Governments must accept some responsibility for the increasing harassment of Christians in the West

Barnabas Aid has for more than 25 years supported Christians in context of persecution around the world. However, we are increasingly concerned about the growing level of harassment of Christians in the West.

Broken church window
Broken church window
CC by 2.0 by Paul Sableman

In most contexts where Christians face persecution there are a range different levels at which harassment takes place. These include at the most basic level: 1. Informal discrimination. For example, where Christians are denied jobs because the employers decide they don’t want to employ Christians; 2. Official discrimination. For example, universities in some countries require Christian applicants to get higher marks than those of the majority religion, to gain entry. Sometimes this is justified by claims that it is correcting alleged historic “underrepresentation” of the majority religion – but if you are a Christian student on receiving the end that’s pretty cold comfort!; 3. Vigilante   persecution. Where intimidatory threats and various forms of violence are carried out against those known to be Christians; 4. Official persecution sanctioned by the government or law.

Over the last few years we have watched the level of persecution being experienced by Christians around the world increasing. However, we have also witnessed with growing concern a significant increase in the level of discrimination and harassment experienced by Christians in the West. We have seen Christians lose their jobs because they are Christians, for example in 2006 Nadia Eweida an Egyptian born Christian was sent home by British Airways for wearing a small cross, something that is at least as important to Middle Eastern Christians as Muslims wearing a head covering. An increasing number of public sector jobs now effectively require employees to at least notionally assent to a secular humanist worldview, including, for example acceptance that homosexual relationships are morally “good” in same way that heterosexual marriage is. This includes marriage registrars, marriage guidance counsellors, magistrates on child adoption panels – and in practice Christians are also being increasingly excluded from being adopted as election candidates by most of the main political parties unless they keep quiet about their Christian beliefs and so give the impression of assent to these newly required beliefs.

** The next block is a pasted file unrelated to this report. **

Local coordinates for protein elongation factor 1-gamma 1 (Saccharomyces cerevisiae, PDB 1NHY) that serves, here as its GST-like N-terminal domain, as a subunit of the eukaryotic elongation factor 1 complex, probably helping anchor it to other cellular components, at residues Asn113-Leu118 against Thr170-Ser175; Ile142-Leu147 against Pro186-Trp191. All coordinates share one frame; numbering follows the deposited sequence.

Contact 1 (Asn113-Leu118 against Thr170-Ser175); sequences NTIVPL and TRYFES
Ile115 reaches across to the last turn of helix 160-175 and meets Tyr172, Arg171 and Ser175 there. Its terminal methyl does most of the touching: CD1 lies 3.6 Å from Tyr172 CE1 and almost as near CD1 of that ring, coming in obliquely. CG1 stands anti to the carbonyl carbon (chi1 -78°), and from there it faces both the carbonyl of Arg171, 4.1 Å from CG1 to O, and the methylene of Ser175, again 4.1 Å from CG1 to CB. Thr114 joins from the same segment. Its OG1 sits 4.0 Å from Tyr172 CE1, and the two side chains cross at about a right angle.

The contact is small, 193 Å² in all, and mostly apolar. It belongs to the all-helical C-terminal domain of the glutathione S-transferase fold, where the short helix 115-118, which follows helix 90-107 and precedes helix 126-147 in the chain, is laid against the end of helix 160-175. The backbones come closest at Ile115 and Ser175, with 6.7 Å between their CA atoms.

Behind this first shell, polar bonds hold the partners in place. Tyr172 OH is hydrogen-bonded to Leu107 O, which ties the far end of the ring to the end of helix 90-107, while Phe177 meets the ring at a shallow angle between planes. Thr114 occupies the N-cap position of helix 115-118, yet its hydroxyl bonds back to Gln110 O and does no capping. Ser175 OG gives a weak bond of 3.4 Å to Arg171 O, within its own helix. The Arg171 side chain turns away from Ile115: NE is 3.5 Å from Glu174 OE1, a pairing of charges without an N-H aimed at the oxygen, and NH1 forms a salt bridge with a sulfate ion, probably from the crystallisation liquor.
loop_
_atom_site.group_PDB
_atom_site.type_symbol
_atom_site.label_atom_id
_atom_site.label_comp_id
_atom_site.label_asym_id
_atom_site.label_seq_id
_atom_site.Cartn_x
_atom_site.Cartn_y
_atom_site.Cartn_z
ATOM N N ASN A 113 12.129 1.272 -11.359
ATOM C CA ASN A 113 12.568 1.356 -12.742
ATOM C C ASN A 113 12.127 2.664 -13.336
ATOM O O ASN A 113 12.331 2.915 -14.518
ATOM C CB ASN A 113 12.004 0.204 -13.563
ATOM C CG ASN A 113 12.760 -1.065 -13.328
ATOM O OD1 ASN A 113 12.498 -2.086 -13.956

This is a significant reversal of the historic development of freedom of religion in the West, with laws requiring individuals to assent to particular beliefs in order to hold public office having been repealed in the UK between 1673 and 1871. While in Canada the 1774 Quebec Actspecifically stipulated that no-one should be required to assent to particular beliefs to hold public office, with provisions similar in the USA’s 1787 constitution and Australia’s 1900 constitution.

This is also being enforced on businesses – with companies that identify themselves as Christian being specifically targeted. For example, Ashers Bakery in Northern Ireland was “tested” by being asked to bake a cake promoting gay marriage and they are by no means the only such overtly Christian business, or even bakery to be targeted in this way.